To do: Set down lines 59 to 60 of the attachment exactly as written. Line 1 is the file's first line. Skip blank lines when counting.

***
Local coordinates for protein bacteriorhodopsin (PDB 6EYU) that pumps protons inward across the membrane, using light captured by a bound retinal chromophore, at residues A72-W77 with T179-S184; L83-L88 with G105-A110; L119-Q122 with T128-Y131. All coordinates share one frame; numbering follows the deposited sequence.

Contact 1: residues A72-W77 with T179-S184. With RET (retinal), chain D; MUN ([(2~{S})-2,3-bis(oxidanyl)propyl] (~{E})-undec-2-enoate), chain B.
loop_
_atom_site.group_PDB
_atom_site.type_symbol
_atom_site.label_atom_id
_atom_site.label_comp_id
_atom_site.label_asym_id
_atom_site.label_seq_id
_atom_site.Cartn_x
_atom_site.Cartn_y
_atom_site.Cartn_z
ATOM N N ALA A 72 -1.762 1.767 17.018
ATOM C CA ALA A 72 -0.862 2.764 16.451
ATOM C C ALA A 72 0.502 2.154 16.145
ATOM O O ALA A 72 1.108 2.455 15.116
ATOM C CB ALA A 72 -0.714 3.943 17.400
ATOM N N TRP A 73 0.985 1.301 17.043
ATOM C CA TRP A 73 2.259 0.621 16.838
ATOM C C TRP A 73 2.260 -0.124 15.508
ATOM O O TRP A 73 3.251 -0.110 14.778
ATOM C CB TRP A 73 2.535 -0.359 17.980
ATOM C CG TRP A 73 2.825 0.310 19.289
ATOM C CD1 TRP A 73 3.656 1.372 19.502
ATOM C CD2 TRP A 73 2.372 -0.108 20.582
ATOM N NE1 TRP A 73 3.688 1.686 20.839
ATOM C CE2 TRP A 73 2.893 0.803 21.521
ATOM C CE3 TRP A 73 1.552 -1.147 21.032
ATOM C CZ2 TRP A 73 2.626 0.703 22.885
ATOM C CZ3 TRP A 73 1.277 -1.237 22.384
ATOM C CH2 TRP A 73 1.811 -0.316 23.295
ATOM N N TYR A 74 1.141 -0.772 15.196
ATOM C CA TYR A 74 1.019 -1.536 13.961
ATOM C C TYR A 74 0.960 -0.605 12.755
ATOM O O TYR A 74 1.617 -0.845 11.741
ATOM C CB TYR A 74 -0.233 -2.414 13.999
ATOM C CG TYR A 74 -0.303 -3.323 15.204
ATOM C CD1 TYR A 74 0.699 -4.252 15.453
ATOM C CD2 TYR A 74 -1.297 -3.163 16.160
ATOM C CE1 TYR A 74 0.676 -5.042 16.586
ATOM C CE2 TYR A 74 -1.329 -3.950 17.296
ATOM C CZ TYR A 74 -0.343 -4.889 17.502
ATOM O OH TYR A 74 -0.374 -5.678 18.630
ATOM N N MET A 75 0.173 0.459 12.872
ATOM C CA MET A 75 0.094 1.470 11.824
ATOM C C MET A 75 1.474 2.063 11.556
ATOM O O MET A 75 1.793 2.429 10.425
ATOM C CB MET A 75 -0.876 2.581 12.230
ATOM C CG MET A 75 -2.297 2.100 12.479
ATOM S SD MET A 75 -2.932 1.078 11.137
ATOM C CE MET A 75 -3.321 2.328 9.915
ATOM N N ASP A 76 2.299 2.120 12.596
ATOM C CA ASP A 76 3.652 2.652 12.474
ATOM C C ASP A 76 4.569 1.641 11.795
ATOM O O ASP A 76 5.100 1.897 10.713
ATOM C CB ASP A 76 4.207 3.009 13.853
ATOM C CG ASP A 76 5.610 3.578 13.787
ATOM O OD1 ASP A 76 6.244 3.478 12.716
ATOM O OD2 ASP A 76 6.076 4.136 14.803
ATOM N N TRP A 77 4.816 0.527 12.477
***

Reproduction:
ATOM O OD2 ASP A 76 6.076 4.136 14.803
ATOM N N TRP A 77 4.816 0.527 12.477